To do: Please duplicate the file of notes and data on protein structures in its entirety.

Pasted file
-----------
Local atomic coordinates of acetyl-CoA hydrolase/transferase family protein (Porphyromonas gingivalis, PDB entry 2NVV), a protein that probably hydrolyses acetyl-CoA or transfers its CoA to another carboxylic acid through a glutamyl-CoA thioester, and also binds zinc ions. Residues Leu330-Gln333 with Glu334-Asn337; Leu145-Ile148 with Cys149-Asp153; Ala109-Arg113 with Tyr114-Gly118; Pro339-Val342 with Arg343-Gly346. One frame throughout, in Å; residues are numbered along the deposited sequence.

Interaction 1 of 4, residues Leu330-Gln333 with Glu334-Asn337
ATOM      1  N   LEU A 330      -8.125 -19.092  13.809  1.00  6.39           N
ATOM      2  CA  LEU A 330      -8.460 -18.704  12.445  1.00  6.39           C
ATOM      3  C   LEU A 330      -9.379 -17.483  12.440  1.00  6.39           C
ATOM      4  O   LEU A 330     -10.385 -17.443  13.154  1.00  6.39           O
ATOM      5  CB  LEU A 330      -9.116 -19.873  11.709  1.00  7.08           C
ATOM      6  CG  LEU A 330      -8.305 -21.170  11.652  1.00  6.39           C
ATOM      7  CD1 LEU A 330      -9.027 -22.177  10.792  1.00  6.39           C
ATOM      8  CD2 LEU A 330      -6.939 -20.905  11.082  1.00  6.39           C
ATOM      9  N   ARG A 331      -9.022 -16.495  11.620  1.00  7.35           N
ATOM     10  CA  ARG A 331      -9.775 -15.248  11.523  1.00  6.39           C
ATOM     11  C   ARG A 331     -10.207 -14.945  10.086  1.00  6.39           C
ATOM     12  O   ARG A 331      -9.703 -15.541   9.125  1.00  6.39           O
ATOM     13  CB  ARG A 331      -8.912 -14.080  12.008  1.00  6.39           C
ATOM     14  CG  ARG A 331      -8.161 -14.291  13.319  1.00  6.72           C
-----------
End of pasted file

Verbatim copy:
Local atomic coordinates of acetyl-CoA hydrolase/transferase family protein (Porphyromonas gingivalis, PDB entry 2NVV), a protein that probably hydrolyses acetyl-CoA or transfers its CoA to another carboxylic acid through a glutamyl-CoA thioester, and also binds zinc ions. Residues Leu330-Gln333 with Glu334-Asn337; Leu145-Ile148 with Cys149-Asp153; Ala109-Arg113 with Tyr114-Gly118; Pro339-Val342 with Arg343-Gly346. One frame throughout, in Å; residues are numbered along the deposited sequence.

Interaction 1 of 4, residues Leu330-Gln333 with Glu334-Asn337
ATOM      1  N   LEU A 330      -8.125 -19.092  13.809  1.00  6.39           N
ATOM      2  CA  LEU A 330      -8.460 -18.704  12.445  1.00  6.39           C
ATOM      3  C   LEU A 330      -9.379 -17.483  12.440  1.00  6.39           C
ATOM      4  O   LEU A 330     -10.385 -17.443  13.154  1.00  6.39           O
ATOM      5  CB  LEU A 330      -9.116 -19.873  11.709  1.00  7.08           C
ATOM      6  CG  LEU A 330      -8.305 -21.170  11.652  1.00  6.39           C
ATOM      7  CD1 LEU A 330      -9.027 -22.177  10.792  1.00  6.39           C
ATOM      8  CD2 LEU A 330      -6.939 -20.905  11.082  1.00  6.39           C
ATOM      9  N   ARG A 331      -9.022 -16.495  11.620  1.00  7.35           N
ATOM     10  CA  ARG A 331      -9.775 -15.248  11.523  1.00  6.39           C
ATOM     11  C   ARG A 331     -10.207 -14.945  10.086  1.00  6.39           C
ATOM     12  O   ARG A 331      -9.703 -15.541   9.125  1.00  6.39           O
ATOM     13  CB  ARG A 331      -8.912 -14.080  12.008  1.00  6.39           C
ATOM     14  CG  ARG A 331      -8.161 -14.291  13.319  1.00  6.72           C